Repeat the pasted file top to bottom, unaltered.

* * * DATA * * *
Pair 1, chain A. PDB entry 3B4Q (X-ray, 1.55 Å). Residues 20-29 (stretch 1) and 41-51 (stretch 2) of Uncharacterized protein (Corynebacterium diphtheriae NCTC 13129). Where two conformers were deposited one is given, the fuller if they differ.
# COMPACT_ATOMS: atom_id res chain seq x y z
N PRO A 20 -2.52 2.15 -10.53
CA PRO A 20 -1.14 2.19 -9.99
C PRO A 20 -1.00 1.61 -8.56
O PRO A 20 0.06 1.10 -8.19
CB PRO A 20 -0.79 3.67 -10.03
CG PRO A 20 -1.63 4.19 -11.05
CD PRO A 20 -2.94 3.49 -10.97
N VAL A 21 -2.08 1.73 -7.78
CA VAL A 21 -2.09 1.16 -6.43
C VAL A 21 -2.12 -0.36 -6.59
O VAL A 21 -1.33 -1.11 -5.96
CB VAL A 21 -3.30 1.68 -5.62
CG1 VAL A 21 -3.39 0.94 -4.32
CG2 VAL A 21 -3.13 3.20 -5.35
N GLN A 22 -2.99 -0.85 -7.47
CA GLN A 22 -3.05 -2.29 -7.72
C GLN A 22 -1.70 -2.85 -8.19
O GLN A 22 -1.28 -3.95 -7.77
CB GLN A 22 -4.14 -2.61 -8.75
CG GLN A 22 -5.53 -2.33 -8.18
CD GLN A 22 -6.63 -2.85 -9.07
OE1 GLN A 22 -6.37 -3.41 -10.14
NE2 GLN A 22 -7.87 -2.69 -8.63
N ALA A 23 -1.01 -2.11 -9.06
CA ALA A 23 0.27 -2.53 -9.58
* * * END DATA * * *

Pair 1, chain A. PDB entry 3B4Q (X-ray, 1.55 Å). Residues 20-29 (stretch 1) and 41-51 (stretch 2) of Uncharacterized protein (Corynebacterium diphtheriae NCTC 13129). Where two conformers were deposited one is given, the fuller if they differ.
# COMPACT_ATOMS: atom_id res chain seq x y z
N PRO A 20 -2.52 2.15 -10.53
CA PRO A 20 -1.14 2.19 -9.99
C PRO A 20 -1.00 1.61 -8.56
O PRO A 20 0.06 1.10 -8.19
CB PRO A 20 -0.79 3.67 -10.03
CG PRO A 20 -1.63 4.19 -11.05
CD PRO A 20 -2.94 3.49 -10.97
N VAL A 21 -2.08 1.73 -7.78
CA VAL A 21 -2.09 1.16 -6.43
C VAL A 21 -2.12 -0.36 -6.59
O VAL A 21 -1.33 -1.11 -5.96
CB VAL A 21 -3.30 1.68 -5.62
CG1 VAL A 21 -3.39 0.94 -4.32
CG2 VAL A 21 -3.13 3.20 -5.35
N GLN A 22 -2.99 -0.85 -7.47
CA GLN A 22 -3.05 -2.29 -7.72
C GLN A 22 -1.70 -2.85 -8.19
O GLN A 22 -1.28 -3.95 -7.77
CB GLN A 22 -4.14 -2.61 -8.75
CG GLN A 22 -5.53 -2.33 -8.18
CD GLN A 22 -6.63 -2.85 -9.07
OE1 GLN A 22 -6.37 -3.41 -10.14
NE2 GLN A 22 -7.87 -2.69 -8.63
N ALA A 23 -1.01 -2.11 -9.06
CA ALA A 23 0.27 -2.53 -9.58